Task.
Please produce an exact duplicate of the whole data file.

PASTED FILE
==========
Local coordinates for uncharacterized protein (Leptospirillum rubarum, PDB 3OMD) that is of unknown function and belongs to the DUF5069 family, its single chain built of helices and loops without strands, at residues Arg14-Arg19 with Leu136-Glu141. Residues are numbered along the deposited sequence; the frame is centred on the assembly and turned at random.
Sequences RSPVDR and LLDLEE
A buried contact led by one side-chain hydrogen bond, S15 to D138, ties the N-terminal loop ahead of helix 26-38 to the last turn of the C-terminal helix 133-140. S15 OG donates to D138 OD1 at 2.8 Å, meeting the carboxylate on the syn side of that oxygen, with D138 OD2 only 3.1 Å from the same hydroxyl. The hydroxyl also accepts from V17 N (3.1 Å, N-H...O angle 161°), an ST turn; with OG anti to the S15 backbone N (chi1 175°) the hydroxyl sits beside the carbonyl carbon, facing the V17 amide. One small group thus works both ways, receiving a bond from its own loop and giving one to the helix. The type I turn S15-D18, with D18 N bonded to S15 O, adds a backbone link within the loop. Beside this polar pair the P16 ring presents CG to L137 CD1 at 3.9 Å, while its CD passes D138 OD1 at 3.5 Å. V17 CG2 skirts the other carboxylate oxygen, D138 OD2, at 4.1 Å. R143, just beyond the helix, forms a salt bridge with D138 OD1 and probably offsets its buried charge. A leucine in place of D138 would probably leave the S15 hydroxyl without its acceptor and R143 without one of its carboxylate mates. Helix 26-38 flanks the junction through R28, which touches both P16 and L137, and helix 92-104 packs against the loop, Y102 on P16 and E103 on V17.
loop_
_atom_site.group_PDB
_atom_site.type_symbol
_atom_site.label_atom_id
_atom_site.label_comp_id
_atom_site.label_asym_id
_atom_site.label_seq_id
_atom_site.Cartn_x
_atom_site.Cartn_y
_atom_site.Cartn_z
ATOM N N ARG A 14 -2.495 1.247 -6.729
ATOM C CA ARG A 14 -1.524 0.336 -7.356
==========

Local coordinates for uncharacterized protein (Leptospirillum rubarum, PDB 3OMD) that is of unknown function and belongs to the DUF5069 family, its single chain built of helices and loops without strands, at residues Arg14-Arg19 with Leu136-Glu141. Residues are numbered along the deposited sequence; the frame is centred on the assembly and turned at random.
Sequences RSPVDR and LLDLEE
A buried contact led by one side-chain hydrogen bond, S15 to D138, ties the N-terminal loop ahead of helix 26-38 to the last turn of the C-terminal helix 133-140. S15 OG donates to D138 OD1 at 2.8 Å, meeting the carboxylate on the syn side of that oxygen, with D138 OD2 only 3.1 Å from the same hydroxyl. The hydroxyl also accepts from V17 N (3.1 Å, N-H...O angle 161°), an ST turn; with OG anti to the S15 backbone N (chi1 175°) the hydroxyl sits beside the carbonyl carbon, facing the V17 amide. One small group thus works both ways, receiving a bond from its own loop and giving one to the helix. The type I turn S15-D18, with D18 N bonded to S15 O, adds a backbone link within the loop. Beside this polar pair the P16 ring presents CG to L137 CD1 at 3.9 Å, while its CD passes D138 OD1 at 3.5 Å. V17 CG2 skirts the other carboxylate oxygen, D138 OD2, at 4.1 Å. R143, just beyond the helix, forms a salt bridge with D138 OD1 and probably offsets its buried charge. A leucine in place of D138 would probably leave the S15 hydroxyl without its acceptor and R143 without one of its carboxylate mates. Helix 26-38 flanks the junction through R28, which touches both P16 and L137, and helix 92-104 packs against the loop, Y102 on P16 and E103 on V17.
loop_
_atom_site.group_PDB
_atom_site.type_symbol
_atom_site.label_atom_id
_atom_site.label_comp_id
_atom_site.label_asym_id
_atom_site.label_seq_id
_atom_site.Cartn_x
_atom_site.Cartn_y
_atom_site.Cartn_z
ATOM N N ARG A 14 -2.495 1.247 -6.729
ATOM C CA ARG A 14 -1.524 0.336 -7.356